The head of the guards asked why he had come alone. The messenger answered. The Lady Sorghagtani had sent one single rider on the post-roads so as not to arouse suspicion. One rider could travel fast.
The messenger said that Sorghagtani had a son, Mongke, who was a hero of the Russian Campaign. The guards knew of Mongke's reputation as a commander. Mongke attended the emperor at court, the messenger said. Mongke lived in the capital. He had seen Guyug amassing his troops on the steppes. The troops with him were crack cavalry, not an escort for an imperial outing. They were flying the imperial standard.
The Emperor Guyug was riding to the West in command of an army. He had announced to the court that he was riding to his lands in the west in order to take the waters for his health at the place on the Imil River renowned for healing powers. The Imil was two days' ride from Batu's camp. Batu had to be warned.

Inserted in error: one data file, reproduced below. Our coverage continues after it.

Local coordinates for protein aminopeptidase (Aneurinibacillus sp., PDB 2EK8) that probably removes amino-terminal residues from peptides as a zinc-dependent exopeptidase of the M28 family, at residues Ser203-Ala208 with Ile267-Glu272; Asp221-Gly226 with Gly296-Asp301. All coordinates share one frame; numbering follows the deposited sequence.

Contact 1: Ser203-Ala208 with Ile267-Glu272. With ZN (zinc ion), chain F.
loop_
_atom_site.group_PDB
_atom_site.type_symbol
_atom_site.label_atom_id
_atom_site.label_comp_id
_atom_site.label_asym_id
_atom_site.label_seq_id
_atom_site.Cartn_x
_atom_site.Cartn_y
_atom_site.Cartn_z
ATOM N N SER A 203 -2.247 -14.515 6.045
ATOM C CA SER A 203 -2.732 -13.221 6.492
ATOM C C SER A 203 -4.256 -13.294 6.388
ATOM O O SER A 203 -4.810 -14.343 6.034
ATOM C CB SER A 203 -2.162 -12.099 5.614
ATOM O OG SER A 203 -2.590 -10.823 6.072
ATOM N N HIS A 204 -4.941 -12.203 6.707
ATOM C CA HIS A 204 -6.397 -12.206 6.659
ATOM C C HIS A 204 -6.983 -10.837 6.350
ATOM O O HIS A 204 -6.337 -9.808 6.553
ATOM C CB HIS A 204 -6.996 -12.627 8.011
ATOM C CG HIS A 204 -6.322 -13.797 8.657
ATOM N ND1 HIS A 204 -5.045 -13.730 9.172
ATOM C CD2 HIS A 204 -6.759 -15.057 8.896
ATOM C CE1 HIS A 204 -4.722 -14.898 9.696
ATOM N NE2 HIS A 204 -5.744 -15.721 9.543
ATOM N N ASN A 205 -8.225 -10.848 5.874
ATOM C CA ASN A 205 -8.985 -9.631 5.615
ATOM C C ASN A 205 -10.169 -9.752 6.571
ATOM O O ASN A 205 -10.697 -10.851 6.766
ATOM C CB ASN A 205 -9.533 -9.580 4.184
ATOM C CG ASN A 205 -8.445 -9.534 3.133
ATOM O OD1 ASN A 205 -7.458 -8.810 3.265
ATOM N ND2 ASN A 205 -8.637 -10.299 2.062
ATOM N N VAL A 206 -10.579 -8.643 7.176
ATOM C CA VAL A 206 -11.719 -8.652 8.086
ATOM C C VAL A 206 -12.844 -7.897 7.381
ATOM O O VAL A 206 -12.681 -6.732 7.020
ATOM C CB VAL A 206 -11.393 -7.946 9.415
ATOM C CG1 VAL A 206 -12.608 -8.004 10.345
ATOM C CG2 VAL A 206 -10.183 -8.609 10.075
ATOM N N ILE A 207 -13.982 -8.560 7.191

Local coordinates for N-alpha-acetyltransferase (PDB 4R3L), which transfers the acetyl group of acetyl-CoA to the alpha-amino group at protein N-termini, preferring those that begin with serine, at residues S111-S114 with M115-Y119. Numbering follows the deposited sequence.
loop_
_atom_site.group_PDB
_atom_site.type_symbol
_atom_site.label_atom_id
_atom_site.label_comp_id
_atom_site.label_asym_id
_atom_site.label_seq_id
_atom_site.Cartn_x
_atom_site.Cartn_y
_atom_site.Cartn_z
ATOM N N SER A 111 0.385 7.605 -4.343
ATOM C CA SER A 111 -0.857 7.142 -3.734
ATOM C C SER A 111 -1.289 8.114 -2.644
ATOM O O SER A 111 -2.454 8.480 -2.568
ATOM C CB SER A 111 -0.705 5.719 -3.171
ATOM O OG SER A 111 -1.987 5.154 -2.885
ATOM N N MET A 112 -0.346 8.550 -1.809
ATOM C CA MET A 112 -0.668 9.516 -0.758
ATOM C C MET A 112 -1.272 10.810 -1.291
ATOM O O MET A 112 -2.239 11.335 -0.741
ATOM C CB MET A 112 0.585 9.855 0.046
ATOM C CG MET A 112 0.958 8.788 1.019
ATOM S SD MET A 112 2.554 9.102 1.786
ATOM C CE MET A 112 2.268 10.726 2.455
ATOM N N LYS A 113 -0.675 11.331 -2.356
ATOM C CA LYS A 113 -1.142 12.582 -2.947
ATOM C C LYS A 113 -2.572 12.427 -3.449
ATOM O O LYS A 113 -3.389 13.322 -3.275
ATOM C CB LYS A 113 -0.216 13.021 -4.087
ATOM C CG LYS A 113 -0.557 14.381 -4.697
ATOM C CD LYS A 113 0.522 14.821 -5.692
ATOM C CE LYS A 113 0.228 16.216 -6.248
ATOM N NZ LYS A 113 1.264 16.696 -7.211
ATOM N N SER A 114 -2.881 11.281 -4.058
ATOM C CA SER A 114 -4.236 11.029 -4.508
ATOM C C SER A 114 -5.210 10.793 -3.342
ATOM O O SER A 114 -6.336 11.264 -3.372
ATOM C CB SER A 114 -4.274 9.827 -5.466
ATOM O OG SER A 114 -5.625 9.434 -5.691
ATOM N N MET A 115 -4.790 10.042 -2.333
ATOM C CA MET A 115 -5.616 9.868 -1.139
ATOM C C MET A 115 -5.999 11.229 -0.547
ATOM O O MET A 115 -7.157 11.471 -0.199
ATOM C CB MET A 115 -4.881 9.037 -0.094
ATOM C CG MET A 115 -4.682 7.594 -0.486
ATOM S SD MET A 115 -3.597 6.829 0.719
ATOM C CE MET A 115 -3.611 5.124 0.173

The guard saluted the messenger and commanded the messenger to follow him.
Sorghagtani knew Batu well and she knew how little respect he had for the emperor and with good reason. Guyug had stolen the throne against his father's wishes. Guyug was a usurper. Batu had no intention of letting Guyug, his cousin, steal Batu's lands. For what purpose? Batu did not think much of Guyug's character.
Guyug was a spoilt sniveling brat, he had left the field of battle when he was under Batu's command in the Russian Campaign, for a petty reason. At the victory celebration, Batu made the first toast. He was in command of the troops in the field and therefore the senior officer of the Army. Guyug claimed that he had the right to make the first toast, because he was the son of the Emperor Ogodei, the successor to Chinggis Khan.